Published in ’92, Joe McBride‘s “Frank Capra: The Catastrophe of Success” revealed that the respected, Oscar-winning director of audience-friendly films about the “common man” during the ’30s and ’40s (It Happened One Night, You Can’t Take It with You, Mr. Smith Goes to Washington, It’s a Wonderful Life) wasn’t exactly a champion of liberal and proletarian sentiments behind the scenes.

“Spurning his ethnic roots, ashamed of his parents, Capra lusted to be accepted by mainstream America. He was affiliated with conservative Republicans, spied on labor in the 1930s for powerful producers and collaborated surreptitiously with the McCarthyite witch hunt,” according to the Amazon summary.

“McBride presents a man seething with bitterness, rage, self-doubt and sexual anxiety with his two wives. He analyzes Capra’s reactionary idealization of small-town America and the misogynist undertones of his films. In a canvas crowded with stars like Claudette Colbert, Jimmy Stewart, Barbara Stanwyck and Gary Cooper, McBride convincingly paints a great director who lost his touch after the late 1940s, unable to adjust to postwar Hollywood or to function independently.”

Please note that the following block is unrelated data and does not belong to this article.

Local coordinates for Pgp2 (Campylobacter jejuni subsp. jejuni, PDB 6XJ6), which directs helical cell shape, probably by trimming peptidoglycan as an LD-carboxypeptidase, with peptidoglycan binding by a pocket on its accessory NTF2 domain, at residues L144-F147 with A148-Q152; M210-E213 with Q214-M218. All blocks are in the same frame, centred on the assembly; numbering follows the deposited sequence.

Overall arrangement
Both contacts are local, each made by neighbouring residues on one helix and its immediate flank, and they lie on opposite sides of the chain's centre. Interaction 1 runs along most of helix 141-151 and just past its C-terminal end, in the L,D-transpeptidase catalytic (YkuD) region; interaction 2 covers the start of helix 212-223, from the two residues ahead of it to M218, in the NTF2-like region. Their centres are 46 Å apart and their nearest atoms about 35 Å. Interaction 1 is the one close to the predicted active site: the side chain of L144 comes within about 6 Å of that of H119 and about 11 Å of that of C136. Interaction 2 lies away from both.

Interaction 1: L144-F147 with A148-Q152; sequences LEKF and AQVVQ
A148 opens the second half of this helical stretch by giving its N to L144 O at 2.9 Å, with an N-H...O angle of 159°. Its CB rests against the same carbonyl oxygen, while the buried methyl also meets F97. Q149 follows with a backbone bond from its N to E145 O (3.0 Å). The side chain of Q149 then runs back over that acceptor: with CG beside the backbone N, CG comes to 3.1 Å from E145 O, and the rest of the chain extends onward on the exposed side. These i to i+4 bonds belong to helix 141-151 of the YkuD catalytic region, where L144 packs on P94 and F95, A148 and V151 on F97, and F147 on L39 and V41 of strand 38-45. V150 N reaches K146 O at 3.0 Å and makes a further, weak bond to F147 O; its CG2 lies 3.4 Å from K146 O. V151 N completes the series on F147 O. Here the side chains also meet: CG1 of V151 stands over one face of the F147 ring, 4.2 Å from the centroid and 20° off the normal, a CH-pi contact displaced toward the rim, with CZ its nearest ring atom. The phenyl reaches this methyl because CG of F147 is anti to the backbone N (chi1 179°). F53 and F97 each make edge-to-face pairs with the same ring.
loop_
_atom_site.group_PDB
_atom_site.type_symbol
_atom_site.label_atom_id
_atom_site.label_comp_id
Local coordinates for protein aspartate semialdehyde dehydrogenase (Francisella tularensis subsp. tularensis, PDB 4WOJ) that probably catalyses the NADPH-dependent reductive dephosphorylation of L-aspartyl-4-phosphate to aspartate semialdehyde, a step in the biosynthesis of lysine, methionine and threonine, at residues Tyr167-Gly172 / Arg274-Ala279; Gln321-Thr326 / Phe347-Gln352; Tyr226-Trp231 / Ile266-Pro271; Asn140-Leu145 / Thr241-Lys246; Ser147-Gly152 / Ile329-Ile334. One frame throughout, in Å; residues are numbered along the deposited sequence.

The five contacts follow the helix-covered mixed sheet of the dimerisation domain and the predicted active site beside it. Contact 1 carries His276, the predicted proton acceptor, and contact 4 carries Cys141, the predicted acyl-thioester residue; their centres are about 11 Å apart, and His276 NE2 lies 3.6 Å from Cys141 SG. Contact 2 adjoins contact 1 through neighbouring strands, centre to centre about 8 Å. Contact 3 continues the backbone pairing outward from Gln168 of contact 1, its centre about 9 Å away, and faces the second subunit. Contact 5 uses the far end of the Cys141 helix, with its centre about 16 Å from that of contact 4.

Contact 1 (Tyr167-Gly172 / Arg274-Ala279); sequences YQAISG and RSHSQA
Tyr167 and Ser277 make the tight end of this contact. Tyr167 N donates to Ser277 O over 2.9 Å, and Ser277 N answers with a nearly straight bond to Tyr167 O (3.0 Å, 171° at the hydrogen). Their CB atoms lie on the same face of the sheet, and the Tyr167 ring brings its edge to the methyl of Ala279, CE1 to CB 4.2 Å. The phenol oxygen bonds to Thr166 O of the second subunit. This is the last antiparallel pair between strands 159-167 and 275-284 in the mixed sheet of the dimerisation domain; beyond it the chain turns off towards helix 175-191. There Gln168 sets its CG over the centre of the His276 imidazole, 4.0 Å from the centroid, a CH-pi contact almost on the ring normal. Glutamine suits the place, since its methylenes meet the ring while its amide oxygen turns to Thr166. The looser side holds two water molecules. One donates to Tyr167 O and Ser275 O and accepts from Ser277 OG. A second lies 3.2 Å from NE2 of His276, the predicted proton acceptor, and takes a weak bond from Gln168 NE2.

McBride now has a second Capra book coming out — “Frankly: Unmasking Frank Capra” (Vervante, 3.22). It tells the saga of what a bitch it was to research and publish “The Catastrophe of Success.”

Excerpt: “While McBride was researching and writing for more than seven years, he was fighting a pitched legal battle with his original publisher and allies of the celebrated film director. ‘Frankly: Unmasking Frank Capra’ is McBride’s revealing, harrowing, often darkly comical account of that Kafkaesque but ultimately successful struggle.”

HE question for readership: Who in today’s realm is a similar Capra-esque figure? Which artists or celebrities project a certain persona on talk shows and in press-junket interviews, but when you learn a thing or two about their private lives are not that person, or at least are not believed to be so? The private George Clooney and Tom Hanks are pretty much exactly the guys they seem to be (to go by their projected personas), but there are others who are not quite the person they’re pretending to be.